Ruva Roman remembers the sadness she felt as the 8-year-old girl sat in the back of the school bus watching her classmates point her towards her house and burst into evil laughter.
“There’s the bomb lab,” they taunted in another attempt to brand her family as terrorists.
On Tuesday, the same girl — now a 29-year-old community organizer — made history as the first known Muslim woman elected to the Georgia House of Representatives and the first Palestinian American elected to any office in the state.
After 10 months of relentless campaigning, the Democrat said she is eager to begin representing the people of District 97, which includes Lake Berkeley and parts of Duluth, Norcross and Peachtree Corners in Gwinnett County.
As an immigrant, the granddaughter of Palestinian refugees and a Muslim woman who wears the hijab, or Islamic headscarf, the road to political office was not easy, especially in the heavily Christian and conservative South.
“I could write chapters about what I’ve been through,” Roman told CNN, listing the many ways she’s faced bigotry or discrimination.
“Every time I’m ‘randomly’ picked by the TSA, the teachers put me in a position where I had to defend Islam and the Muslims in the classrooms taught the wrong things about me and my identity… it colored my whole life.”
But those hardships only fueled her passion for civic engagement, especially among marginalized communities, Roman said.
“Who I am has really taught me to seek out the most marginalized because they don’t have the resources or the time to go into the halls of political institutions to seek the help they need,” she said.
Roman began working with the Georgia Muslim Voter Project in 2015 to increase voter turnout among local Muslim Americans. She also helped establish the state chapter for the Council on American-Islamic Relations, the nation’s largest Muslim civil rights and advocacy organization.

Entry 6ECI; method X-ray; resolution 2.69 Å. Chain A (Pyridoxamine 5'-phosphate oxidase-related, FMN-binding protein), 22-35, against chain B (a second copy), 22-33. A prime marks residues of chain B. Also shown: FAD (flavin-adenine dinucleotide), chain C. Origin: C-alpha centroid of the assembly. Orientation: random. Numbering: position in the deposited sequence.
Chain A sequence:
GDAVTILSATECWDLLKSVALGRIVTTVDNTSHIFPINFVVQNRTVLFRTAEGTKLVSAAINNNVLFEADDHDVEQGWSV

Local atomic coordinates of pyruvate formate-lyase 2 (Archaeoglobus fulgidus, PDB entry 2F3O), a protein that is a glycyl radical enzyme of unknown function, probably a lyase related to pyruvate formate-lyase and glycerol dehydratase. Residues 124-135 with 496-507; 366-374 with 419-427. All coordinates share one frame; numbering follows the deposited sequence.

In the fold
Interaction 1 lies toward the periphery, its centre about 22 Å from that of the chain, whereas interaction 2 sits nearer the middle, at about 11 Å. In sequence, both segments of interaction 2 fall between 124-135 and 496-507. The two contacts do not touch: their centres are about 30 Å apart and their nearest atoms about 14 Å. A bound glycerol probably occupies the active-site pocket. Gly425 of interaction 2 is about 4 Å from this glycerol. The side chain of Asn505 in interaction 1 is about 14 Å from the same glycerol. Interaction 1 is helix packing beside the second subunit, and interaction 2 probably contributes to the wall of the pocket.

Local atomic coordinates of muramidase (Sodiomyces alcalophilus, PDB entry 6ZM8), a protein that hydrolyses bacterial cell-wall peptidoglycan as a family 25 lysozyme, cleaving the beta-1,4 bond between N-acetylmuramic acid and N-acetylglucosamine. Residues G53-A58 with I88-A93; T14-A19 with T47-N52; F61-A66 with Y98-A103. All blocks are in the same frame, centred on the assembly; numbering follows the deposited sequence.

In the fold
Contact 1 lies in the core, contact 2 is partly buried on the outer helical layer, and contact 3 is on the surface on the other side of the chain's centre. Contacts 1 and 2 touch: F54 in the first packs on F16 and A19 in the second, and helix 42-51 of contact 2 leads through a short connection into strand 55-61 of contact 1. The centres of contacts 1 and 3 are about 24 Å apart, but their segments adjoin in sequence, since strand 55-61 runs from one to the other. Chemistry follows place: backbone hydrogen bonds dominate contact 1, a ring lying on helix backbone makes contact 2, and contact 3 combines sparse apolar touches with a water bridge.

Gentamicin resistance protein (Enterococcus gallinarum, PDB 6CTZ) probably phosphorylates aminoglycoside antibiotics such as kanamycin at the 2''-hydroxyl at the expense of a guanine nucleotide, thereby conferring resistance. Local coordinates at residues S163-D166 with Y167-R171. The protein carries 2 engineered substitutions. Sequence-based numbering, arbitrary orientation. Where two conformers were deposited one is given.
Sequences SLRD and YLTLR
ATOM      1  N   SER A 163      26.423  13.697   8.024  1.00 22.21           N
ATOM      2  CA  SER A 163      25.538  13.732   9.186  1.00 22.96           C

Soon after, Roman began working with the wider community. Her website boasts: “Ruwa has volunteered every election cycle since 2014 to help turn Georgia blue.”
She said her main focus is “bringing public service back into politics,” which she intends to do by expanding access to health care, bridging the economic opportunity gap, protecting voting rights and ensuring people have access to life-saving care like abortion.
“I think a lot of people overlook state legislators because they think they’re local and don’t have a lot of influence, not realizing that state legislatures have the most direct impact on them,” Roman said. “Every law that makes us angry or happy started in the state legislature somewhere.”
Roman said she always wanted to influence the political process, but never thought she would be a politician.
The decision to run for office came after she attended a Georgia Muslim Voter Project training session for women from historically marginalized communities, where a reporter covering the event asked if she wanted to run for office.
“I told her no, I don’t think so, and she ended up writing a wonderful piece about Muslim women in Georgia, but she started it with, ‘Ruva Roman is considering running for office,’ and I wasn’t.” – said Roman. “But when it came out, the community saw it and the response was very positive and everyone kept telling me to do it.”
Two weeks later, Roman and a group of volunteers launched a campaign.